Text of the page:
A few months passed by, and I was at work one day when a fax came to the office to my attention. It was an invitation from an organization called The Children’s Relief Fund. They were based somewhere in France, and they were holding a fundraiser at the United Nations Building in New York City. They had heard my song and wanted me to perform it at the fundraiser.
I was dumbfounded.
France? How did my song end up in France? Perform in New York at the United Nations Building? What the...Is this some kind of joke?
It was no joke. It really happened. On May 15, 1996, I found myself on the receiving end of a standing ovation on a stage at the U.N. in New York. It was an incredible experience that I will never forget.
It was also a life-lesson I will never forget. I learned what it means to take a risk and step outside of my comfort zone. I have never been someone who does things half-heartedly. If I commit to something I am in it 100%. I learned to trust in this aspect of my character. I learned that I do not always need to know what an outcome will be. I just need to remember that if a project fails, it will not be because I didn’t give it my all.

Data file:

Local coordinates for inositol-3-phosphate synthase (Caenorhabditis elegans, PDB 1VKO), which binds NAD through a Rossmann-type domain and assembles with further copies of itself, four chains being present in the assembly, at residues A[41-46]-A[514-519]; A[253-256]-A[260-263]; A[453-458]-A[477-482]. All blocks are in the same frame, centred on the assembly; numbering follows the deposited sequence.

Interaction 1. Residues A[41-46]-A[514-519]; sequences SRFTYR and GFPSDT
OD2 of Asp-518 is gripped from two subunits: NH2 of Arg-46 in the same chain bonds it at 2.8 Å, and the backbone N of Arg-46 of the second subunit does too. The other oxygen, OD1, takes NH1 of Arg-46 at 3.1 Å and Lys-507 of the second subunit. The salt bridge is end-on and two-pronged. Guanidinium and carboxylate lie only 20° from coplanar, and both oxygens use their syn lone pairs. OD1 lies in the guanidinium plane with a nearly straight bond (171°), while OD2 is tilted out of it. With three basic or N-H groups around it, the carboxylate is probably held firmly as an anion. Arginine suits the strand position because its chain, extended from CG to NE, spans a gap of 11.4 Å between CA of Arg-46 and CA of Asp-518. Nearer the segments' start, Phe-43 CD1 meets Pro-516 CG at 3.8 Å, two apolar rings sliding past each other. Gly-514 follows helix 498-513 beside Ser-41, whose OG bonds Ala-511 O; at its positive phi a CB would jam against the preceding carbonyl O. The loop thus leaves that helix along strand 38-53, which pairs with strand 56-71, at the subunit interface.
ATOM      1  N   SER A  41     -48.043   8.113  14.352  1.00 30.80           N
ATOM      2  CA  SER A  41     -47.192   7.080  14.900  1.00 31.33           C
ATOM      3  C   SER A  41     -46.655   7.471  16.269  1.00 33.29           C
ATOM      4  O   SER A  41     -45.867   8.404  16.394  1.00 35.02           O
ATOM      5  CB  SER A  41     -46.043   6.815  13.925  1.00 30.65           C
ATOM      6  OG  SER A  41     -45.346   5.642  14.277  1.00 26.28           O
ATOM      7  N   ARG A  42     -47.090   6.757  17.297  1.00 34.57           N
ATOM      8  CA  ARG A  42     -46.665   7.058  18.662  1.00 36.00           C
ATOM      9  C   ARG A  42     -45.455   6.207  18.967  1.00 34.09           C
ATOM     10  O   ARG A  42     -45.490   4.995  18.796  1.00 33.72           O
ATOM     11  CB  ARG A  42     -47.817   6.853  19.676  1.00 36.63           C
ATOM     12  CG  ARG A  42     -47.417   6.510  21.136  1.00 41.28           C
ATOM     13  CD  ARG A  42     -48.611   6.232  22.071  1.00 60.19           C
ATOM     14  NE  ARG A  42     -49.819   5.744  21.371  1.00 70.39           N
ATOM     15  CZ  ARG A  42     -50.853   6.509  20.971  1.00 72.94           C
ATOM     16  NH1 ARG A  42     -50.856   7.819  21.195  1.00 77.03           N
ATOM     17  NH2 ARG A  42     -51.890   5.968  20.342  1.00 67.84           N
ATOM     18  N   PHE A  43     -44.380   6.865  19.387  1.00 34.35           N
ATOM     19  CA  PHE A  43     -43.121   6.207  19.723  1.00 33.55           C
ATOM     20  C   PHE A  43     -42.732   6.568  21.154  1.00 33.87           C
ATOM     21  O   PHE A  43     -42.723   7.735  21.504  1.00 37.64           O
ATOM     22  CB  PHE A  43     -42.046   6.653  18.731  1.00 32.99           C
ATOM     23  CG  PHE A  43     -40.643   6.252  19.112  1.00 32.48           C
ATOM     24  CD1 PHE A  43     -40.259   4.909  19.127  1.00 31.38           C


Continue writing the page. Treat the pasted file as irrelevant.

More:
This is a lesson I have taken with me into my career in printing. It came in handy when our shop implemented digital printing. It came in handy when we decided to take on copier management. It came in handy when we decided to become FSC certified. It comes in handy every time we hire someone new or take on a new service.